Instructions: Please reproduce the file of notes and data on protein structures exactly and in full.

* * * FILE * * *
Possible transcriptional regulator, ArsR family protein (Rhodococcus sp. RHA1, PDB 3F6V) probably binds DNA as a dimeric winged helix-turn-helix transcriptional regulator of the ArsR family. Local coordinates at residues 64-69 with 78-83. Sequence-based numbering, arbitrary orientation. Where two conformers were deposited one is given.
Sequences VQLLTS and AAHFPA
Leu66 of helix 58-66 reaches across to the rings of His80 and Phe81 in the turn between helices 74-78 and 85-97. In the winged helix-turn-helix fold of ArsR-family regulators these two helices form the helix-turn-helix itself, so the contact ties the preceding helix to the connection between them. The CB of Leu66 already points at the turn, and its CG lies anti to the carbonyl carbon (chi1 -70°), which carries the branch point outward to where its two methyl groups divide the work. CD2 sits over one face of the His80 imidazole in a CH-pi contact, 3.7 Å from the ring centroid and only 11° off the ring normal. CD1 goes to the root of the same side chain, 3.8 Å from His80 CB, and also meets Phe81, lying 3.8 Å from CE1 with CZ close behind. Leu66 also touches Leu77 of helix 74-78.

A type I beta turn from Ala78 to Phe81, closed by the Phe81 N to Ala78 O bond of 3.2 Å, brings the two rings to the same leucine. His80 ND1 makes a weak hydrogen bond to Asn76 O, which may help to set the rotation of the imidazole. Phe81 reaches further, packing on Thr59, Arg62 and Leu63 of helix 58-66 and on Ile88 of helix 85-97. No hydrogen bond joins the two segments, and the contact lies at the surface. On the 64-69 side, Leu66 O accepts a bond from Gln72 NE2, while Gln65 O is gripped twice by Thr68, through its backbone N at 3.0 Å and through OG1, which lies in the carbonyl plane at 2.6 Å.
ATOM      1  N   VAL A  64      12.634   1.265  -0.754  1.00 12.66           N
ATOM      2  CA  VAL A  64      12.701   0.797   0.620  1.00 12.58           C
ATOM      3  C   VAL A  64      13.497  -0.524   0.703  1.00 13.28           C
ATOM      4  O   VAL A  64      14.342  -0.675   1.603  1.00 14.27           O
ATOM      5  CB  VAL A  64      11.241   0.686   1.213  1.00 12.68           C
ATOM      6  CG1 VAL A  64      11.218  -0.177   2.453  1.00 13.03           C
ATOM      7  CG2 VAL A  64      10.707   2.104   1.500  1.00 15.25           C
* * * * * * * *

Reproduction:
Possible transcriptional regulator, ArsR family protein (Rhodococcus sp. RHA1, PDB 3F6V) probably binds DNA as a dimeric winged helix-turn-helix transcriptional regulator of the ArsR family. Local coordinates at residues 64-69 with 78-83. Sequence-based numbering, arbitrary orientation. Where two conformers were deposited one is given.
Sequences VQLLTS and AAHFPA
Leu66 of helix 58-66 reaches across to the rings of His80 and Phe81 in the turn between helices 74-78 and 85-97. In the winged helix-turn-helix fold of ArsR-family regulators these two helices form the helix-turn-helix itself, so the contact ties the preceding helix to the connection between them. The CB of Leu66 already points at the turn, and its CG lies anti to the carbonyl carbon (chi1 -70°), which carries the branch point outward to where its two methyl groups divide the work. CD2 sits over one face of the His80 imidazole in a CH-pi contact, 3.7 Å from the ring centroid and only 11° off the ring normal. CD1 goes to the root of the same side chain, 3.8 Å from His80 CB, and also meets Phe81, lying 3.8 Å from CE1 with CZ close behind. Leu66 also touches Leu77 of helix 74-78.

A type I beta turn from Ala78 to Phe81, closed by the Phe81 N to Ala78 O bond of 3.2 Å, brings the two rings to the same leucine. His80 ND1 makes a weak hydrogen bond to Asn76 O, which may help to set the rotation of the imidazole. Phe81 reaches further, packing on Thr59, Arg62 and Leu63 of helix 58-66 and on Ile88 of helix 85-97. No hydrogen bond joins the two segments, and the contact lies at the surface. On the 64-69 side, Leu66 O accepts a bond from Gln72 NE2, while Gln65 O is gripped twice by Thr68, through its backbone N at 3.0 Å and through OG1, which lies in the carbonyl plane at 2.6 Å.
ATOM      1  N   VAL A  64      12.634   1.265  -0.754  1.00 12.66           N
ATOM      2  CA  VAL A  64      12.701   0.797   0.620  1.00 12.58           C
ATOM      3  C   VAL A  64      13.497  -0.524   0.703  1.00 13.28           C
ATOM      4  O   VAL A  64      14.342  -0.675   1.603  1.00 14.27           O
ATOM      5  CB  VAL A  64      11.241   0.686   1.213  1.00 12.68           C
ATOM      6  CG1 VAL A  64      11.218  -0.177   2.453  1.00 13.03           C
ATOM      7  CG2 VAL A  64      10.707   2.104   1.500  1.00 15.25           C